Asian Elephants as a flagship for biodiversity conservation in the Nilgiri Landscape, India
The Nilgiri landscape covers some 14,000km2 in southern India. This area, varied in climate and vegetation, is rich in biodiversity and has the largest single population of the endangered Asian elephant anywhere in the world.
The Asian elephant is an integral part of the continent’s natural environment as well as the culture of her people. First tamed over 4,000 years ago, it has played a pivotal role in the political, economic, social and religious life of Asian people.
Professor Raman Sukumar is the director of the Asian Elephant Research and Conservation Centre. This independent organisation works closely with the Indian Government’s Project Elephant, providing technical support and advice to the government on elephant conservation matters.
Sukumar’s work provided the first comprehensive overview of the interaction between a large mammal and humans. He is now concentrating on the conservation of Asian elephants in the Nilgiri region, working at all levels – from complex science to trying to find simple and practical ways to ease the at times troublesome relationship between elephants and villagers.
There are currently three major threats to the integrity of the Nilgiri landscape, the elephant population and the interests of the local people. Destruction of habitat and as a result fragmentation of remaining areas is rife: development projects such as hydroelectric dams and railways projects combine with growing agricultural pressure. Conflict between elephants and humans is widespread. Elephants raid crops and have been known to kill humans in the process – and farmers reciprocate. Thirdly, widespread poaching occurs. The vast majority of male elephants in this area are tuskers and therefore valuable targets. The killing of mainly male animals is rapidly changing the sex ratio of wild herds.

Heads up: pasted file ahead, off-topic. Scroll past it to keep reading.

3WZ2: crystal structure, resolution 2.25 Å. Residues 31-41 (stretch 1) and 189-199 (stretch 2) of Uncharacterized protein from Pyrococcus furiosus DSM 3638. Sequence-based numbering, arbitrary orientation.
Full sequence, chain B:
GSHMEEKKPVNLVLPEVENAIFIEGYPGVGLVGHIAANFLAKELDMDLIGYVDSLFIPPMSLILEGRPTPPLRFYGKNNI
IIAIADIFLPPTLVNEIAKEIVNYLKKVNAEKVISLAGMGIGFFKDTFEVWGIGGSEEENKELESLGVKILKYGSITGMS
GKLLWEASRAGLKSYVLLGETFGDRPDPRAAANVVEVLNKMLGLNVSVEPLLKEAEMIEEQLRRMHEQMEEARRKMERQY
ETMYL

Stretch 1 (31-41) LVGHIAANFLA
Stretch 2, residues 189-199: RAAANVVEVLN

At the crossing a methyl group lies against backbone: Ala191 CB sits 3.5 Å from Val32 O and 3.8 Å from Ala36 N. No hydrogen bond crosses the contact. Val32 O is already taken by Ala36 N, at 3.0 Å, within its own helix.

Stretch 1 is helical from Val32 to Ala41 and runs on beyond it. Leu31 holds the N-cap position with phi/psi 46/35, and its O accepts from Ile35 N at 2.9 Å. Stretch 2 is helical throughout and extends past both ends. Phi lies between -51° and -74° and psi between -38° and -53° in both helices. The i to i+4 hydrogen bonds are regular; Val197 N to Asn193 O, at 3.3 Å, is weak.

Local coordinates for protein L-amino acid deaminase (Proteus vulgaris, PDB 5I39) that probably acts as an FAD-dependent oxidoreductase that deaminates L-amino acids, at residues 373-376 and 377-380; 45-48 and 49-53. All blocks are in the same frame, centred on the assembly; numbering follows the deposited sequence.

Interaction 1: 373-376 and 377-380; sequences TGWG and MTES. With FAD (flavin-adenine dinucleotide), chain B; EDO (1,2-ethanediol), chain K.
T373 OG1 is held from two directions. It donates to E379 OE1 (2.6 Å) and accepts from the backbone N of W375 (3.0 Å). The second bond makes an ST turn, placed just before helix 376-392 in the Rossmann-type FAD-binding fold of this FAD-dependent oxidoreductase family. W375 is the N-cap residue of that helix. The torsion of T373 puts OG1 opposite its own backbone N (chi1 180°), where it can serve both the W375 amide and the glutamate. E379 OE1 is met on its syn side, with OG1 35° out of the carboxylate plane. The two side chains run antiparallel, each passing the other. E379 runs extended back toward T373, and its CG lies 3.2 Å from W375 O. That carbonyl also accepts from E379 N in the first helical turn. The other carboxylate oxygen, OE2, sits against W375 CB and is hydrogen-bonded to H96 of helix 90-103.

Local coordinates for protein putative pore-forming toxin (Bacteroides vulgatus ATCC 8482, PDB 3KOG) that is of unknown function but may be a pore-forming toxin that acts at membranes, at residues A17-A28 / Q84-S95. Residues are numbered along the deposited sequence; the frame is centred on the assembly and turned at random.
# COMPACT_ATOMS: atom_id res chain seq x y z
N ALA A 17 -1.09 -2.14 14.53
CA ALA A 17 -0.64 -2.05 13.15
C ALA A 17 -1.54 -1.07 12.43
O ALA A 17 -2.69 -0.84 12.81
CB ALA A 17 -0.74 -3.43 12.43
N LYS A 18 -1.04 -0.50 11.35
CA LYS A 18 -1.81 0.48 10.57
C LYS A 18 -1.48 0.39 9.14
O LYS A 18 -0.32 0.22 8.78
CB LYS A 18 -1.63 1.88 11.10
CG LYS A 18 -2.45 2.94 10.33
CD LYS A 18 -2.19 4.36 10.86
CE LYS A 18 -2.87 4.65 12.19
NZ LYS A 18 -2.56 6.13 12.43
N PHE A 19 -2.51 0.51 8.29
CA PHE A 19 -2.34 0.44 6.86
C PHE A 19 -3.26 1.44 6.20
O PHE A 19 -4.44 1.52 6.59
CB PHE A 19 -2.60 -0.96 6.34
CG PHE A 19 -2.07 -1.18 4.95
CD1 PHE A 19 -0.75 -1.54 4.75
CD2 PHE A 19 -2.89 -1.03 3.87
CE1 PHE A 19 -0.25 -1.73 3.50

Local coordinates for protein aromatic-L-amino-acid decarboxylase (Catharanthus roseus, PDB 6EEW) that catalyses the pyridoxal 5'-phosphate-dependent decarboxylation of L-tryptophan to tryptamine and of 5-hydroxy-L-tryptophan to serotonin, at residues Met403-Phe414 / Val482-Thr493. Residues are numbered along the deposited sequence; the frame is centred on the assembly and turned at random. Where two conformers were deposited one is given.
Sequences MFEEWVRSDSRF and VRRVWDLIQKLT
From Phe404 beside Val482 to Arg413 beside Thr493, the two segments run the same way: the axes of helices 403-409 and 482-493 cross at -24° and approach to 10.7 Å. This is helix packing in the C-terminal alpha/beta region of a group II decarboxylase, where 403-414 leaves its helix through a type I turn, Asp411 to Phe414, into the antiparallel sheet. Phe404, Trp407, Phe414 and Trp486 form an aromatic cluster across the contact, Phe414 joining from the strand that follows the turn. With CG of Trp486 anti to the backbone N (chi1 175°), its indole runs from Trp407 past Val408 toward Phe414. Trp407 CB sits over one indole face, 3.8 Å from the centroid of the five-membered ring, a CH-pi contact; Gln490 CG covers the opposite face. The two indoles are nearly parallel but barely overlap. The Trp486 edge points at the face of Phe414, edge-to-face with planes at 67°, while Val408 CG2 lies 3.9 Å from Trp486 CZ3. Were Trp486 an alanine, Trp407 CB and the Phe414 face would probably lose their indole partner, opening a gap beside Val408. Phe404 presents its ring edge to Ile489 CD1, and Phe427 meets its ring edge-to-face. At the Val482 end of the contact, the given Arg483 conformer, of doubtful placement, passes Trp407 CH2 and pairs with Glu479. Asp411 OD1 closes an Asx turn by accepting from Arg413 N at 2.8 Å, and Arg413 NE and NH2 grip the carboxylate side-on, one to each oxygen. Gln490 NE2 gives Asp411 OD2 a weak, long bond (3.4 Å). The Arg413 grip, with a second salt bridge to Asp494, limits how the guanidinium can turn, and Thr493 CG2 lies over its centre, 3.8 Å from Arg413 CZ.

Sukumar’s work seeks to save the varied habitats and wildlife of Nilgiri by using the Asian elephant as “the ultimate flagship species”. He combines scientific research firmly rooted in good theory with pragmatic conservation solutions involving local communities, and is determined to succeed. If we can protect elephants in heavily human dominated landscapes, surely humans can save smaller creatures in less crowded habitats.
Dr. Sukumar is also the Managing Trustee of the Asian Nature Conservation Foundation based in Bangalore, India.
SUKUMAR WINS COSMOS PRIZE
October 1st 2006
Dr. Raman Sukumar has won the prestigious 2006 International Cosmos Prize. Sukumar, who serves as chairman of the Center for Ecological Sciences at the Indian Institute of Science in Bangalore, was chosen from more than 40 nominees in recognition for his achievements in the fields of ecology and conservation biology in the Western Ghats of southwestern India. The Cosmos Prize, presented by the Expo ’90 Commemorative Foundation, is awarded annually to honor those whose work sustains a “harmonious coexistence of nature and mankind.” The prize consists of a commendation and a monetary reward of 40 million yen – approximately £178,000 GBP.
To read more, please visit the Cosmos Prize website.